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Period of conflict


Civil war in Union Societ
Civil war in Union Societ

Bolshevik political, economic, and social policies led to civil war and intervention by foreign powers. The motivations of the anti-Bolshevik forces were diverse and often muddled. In Siberia the Czechoslovak Legion—former World War I prisoners from the Austro-Hungarian army who were marching westward to join the Allied fight against Germany—came into armed conflict with local Bolshevik authorities. Allied forces, seeking initially to secure arms caches, occupied Murmansk and Arkhangel’sk, the principal cities of Russia’s far north. Japanese troops and an American expeditionary force landed in Vladivostok. Meanwhile, the Germans occupied Belorussia, Ukraine, and much of northern Caucasia. In addition, counterrevolutionary and therefore anti-Bolshevik forces known as the Whites occupied peripheral Russian lands. In the autumn of 1918 Admiral Aleksandr Kolchak, at the head of a large White army in the east, proclaimed himself Russia’s “supreme ruler” and established his capital at Omsk in Siberia. Early in 1919 the Whites launched a three-pronged offensive with the aim of marching on Moscow.

One White army under General Anton Denikin attacked from the south, another under General Nikolay Yudenich attacked from the west, and Kolchak’s army attacked from the east. Despite initial reverses, the Red Army, under Commissar of War Leon Trotsky, succeeded in repelling these campaigns by early 1920. In April of that year there was a new assault by the Polish army, with some help from White forces led by Baron Petr Wrangel. The Red Army counterattacked and fought the Poles to a standstill. The war officially ended in March 1921 with the Treaty of R?ga, by which Russia ceded western areas of Ukraine and Belorussia to Poland. With the evacuation of Japanese forces from Vladivostok in October 1922, civil war and foreign intervention were at an end, and the Soviet regime was no longer in immediate danger.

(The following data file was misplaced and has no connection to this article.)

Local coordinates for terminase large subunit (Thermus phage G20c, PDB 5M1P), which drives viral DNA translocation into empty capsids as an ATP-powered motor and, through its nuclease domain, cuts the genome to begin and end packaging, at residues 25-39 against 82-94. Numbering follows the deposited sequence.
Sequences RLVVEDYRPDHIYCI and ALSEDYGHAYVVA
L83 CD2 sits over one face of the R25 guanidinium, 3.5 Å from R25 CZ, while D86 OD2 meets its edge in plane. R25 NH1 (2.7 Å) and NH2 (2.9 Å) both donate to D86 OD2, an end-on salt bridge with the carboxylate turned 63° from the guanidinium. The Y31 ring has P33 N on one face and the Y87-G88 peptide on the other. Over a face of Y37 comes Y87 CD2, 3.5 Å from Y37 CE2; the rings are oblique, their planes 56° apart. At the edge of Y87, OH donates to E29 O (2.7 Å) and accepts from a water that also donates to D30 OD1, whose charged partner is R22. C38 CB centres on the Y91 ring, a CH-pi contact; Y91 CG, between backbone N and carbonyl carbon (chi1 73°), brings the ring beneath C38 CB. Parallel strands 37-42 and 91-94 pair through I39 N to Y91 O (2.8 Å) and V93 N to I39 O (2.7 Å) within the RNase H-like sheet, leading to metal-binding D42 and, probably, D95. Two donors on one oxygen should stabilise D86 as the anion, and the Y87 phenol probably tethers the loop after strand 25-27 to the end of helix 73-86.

The Bolsheviks’ control over the state apparatus and over the geographic heartland of the country helps explain their triumph. They outdid all their adversaries in the use of violence, applied by the VeCheka (political police), the Red Army, and squads of party supporters in the countryside. The White armies were disunited and poorly led, and the governments of the intervening countries were tired of fighting and unwilling to incur the losses that would have been needed to suffocate the new regime. "USSR" © Emmanuel BUCHOT, Encarta, Wikipedia.

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